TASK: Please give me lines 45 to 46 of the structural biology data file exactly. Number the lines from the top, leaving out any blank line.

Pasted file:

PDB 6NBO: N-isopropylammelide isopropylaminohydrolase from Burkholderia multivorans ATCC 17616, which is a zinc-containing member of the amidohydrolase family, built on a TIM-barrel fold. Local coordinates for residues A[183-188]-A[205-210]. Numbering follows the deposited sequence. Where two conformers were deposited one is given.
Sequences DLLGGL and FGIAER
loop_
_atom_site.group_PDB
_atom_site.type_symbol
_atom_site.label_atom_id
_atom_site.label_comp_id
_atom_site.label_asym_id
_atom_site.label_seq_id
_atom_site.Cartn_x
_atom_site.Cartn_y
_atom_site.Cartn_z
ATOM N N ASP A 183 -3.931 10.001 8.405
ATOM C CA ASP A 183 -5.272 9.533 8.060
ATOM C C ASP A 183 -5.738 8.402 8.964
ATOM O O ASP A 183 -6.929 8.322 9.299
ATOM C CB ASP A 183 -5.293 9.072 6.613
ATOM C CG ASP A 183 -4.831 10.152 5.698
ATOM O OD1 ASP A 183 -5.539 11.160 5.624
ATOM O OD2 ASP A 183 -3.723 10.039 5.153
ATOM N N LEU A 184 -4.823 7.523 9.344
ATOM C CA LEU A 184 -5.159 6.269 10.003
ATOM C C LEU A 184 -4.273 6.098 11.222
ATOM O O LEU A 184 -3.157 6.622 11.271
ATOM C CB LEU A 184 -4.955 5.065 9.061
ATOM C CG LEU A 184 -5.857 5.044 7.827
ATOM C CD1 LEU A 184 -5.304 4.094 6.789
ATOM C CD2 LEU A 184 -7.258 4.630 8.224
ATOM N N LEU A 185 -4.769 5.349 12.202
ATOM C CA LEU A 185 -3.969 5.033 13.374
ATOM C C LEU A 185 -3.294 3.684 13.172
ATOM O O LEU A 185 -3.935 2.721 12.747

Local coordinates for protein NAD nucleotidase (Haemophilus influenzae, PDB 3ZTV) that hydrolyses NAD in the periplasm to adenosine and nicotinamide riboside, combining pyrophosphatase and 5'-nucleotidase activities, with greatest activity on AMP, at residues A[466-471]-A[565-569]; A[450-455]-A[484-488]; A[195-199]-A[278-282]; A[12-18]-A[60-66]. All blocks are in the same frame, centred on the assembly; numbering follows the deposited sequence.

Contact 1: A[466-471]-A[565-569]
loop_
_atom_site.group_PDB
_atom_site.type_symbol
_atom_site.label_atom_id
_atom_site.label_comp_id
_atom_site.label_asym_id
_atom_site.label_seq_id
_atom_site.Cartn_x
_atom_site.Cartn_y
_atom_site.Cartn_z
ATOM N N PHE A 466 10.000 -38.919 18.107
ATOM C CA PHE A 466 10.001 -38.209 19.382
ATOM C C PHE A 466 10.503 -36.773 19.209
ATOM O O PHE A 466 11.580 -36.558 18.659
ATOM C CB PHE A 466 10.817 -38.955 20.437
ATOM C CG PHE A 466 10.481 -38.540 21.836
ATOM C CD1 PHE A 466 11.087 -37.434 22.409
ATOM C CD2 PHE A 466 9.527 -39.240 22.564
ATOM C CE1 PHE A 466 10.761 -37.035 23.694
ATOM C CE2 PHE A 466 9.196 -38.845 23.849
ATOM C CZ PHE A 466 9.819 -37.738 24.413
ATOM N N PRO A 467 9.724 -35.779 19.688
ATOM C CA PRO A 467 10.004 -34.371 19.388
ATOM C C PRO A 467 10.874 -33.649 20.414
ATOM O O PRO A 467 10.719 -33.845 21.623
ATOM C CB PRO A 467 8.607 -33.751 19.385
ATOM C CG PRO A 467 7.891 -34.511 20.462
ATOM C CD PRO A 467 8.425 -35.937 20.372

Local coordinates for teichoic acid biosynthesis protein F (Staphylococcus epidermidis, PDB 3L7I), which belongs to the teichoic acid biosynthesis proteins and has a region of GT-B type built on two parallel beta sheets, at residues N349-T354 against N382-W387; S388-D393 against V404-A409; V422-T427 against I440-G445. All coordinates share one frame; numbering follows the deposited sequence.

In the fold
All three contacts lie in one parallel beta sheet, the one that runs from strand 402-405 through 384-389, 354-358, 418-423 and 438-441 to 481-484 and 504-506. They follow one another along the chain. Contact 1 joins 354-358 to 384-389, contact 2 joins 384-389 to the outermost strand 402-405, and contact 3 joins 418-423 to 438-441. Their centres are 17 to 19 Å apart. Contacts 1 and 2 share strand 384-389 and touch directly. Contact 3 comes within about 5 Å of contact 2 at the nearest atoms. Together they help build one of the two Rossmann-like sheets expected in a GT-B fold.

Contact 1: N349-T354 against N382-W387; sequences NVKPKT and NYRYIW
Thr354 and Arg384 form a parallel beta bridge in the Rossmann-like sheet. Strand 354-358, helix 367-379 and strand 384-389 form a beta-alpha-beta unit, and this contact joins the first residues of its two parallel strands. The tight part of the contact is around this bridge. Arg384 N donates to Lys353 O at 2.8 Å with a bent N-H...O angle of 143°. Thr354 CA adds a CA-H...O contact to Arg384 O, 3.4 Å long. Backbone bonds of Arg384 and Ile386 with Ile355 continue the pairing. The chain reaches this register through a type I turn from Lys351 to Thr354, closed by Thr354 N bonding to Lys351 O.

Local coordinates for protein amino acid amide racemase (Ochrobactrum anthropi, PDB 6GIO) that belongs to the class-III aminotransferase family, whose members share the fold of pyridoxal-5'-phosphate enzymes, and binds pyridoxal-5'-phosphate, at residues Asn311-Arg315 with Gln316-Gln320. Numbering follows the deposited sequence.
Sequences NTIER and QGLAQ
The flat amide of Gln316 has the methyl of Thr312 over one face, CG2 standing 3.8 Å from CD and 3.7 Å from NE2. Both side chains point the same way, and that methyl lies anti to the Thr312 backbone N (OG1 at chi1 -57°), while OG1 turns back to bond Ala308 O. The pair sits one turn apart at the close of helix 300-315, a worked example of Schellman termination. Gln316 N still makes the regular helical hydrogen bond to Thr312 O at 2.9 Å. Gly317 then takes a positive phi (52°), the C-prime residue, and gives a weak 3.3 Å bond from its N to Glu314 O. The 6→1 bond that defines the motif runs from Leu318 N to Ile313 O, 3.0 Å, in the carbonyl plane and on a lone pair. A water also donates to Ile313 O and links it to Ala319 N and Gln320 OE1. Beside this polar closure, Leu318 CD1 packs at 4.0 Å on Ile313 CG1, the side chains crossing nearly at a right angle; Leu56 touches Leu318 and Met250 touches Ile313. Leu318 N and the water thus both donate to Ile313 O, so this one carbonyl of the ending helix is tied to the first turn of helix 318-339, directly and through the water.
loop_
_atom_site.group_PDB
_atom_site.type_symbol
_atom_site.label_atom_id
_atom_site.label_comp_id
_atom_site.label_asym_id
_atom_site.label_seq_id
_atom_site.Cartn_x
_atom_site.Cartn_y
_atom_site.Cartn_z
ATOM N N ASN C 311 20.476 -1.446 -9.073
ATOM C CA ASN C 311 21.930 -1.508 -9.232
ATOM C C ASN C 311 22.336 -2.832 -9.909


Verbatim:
ATOM N N PHE A 466 10.000 -38.919 18.107
ATOM C CA PHE A 466 10.001 -38.209 19.382